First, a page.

In a healthy relationship people ask for consent often - “Do you want to do this?
Are you comfortable with this? Is there anything you think we should
change about this plan?” And then, they clarify that negative answers are totally normal and okay.
Checking in can sound like, “Hey, you know I love doing X but if you ever don’t want to you know that’s okay, right?” It’s paying attention to nonverbal cues that someone is uncomfortable and giving them an out - “You don’t seem excited about this party, I want you to know it totally won’t be a big deal if you’d rather not.”
In a healthy relationship there’s a huge difference between “no” and “you shouldn’t have asked”. “No” is normal and expected and it’s assumed that sometimes it will be the response. There’s an intentional effort not to punish each other for not always giving each other what you want.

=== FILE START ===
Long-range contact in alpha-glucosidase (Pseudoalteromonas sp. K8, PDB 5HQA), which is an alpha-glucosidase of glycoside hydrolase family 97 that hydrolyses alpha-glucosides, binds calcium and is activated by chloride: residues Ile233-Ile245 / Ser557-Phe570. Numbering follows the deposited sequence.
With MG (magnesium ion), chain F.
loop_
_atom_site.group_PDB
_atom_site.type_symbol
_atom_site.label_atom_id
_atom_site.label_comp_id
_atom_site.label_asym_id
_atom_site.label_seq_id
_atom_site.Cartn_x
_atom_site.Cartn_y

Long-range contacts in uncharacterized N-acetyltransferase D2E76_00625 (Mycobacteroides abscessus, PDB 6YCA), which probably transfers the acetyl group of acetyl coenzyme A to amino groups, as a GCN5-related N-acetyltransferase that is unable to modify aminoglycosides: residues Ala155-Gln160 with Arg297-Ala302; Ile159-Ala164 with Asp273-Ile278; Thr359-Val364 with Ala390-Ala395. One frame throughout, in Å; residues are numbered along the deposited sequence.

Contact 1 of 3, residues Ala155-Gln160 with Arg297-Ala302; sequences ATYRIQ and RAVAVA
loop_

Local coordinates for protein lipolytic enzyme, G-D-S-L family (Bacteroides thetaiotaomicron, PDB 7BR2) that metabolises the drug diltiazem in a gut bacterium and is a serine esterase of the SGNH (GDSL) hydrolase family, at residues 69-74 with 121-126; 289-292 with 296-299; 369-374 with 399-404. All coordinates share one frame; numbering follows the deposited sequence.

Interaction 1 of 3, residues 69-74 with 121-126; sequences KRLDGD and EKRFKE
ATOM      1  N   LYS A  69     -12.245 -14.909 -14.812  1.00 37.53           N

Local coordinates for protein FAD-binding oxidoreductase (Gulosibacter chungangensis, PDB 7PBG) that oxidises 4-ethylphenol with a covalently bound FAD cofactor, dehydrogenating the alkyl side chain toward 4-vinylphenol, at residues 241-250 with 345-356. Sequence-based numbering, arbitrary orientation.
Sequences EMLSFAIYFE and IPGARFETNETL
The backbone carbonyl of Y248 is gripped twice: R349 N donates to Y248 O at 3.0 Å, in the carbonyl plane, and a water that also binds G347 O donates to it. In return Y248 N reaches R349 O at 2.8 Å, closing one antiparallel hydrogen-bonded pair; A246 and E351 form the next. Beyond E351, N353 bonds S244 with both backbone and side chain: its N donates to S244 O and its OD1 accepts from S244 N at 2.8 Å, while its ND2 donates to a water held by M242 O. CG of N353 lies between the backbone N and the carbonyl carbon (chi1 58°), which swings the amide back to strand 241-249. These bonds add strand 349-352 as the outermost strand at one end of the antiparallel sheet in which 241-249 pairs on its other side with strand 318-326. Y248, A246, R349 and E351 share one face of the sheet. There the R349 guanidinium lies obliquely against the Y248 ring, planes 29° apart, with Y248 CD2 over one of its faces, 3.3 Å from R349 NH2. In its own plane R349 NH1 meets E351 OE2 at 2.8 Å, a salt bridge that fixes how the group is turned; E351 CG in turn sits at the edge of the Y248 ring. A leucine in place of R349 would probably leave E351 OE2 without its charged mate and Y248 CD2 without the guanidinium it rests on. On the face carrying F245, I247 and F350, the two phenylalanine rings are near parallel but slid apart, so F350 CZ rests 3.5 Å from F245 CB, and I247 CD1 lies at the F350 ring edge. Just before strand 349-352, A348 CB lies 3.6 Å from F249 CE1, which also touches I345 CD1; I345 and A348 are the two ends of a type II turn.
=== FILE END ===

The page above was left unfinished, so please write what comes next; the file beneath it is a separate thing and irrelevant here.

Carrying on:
Normalize “no” in all your relationships. Seek it out! Give people extra opportunities to say no! And accept it. Recognise that it’s a good sign when your loved ones feel safe enough to not agree to things they don’t want out of fear of your reaction.
Just - check in. I don’t care what kind of relationship it is, don’t assume people know it’s safe to say no to you unless you remind them and show them regularly. Making space for healthy boundaries is one of the most important things to communicate with the people that you care about.
February is National Teen Dating Violence Awareness and Prevention Month! If you or someone that you know is in an unhealthy relationship it is important to seek help from your support network, or to find resources in your community. Stay tuned to ICYC Tumblr throughout the month of February for more information about relationships!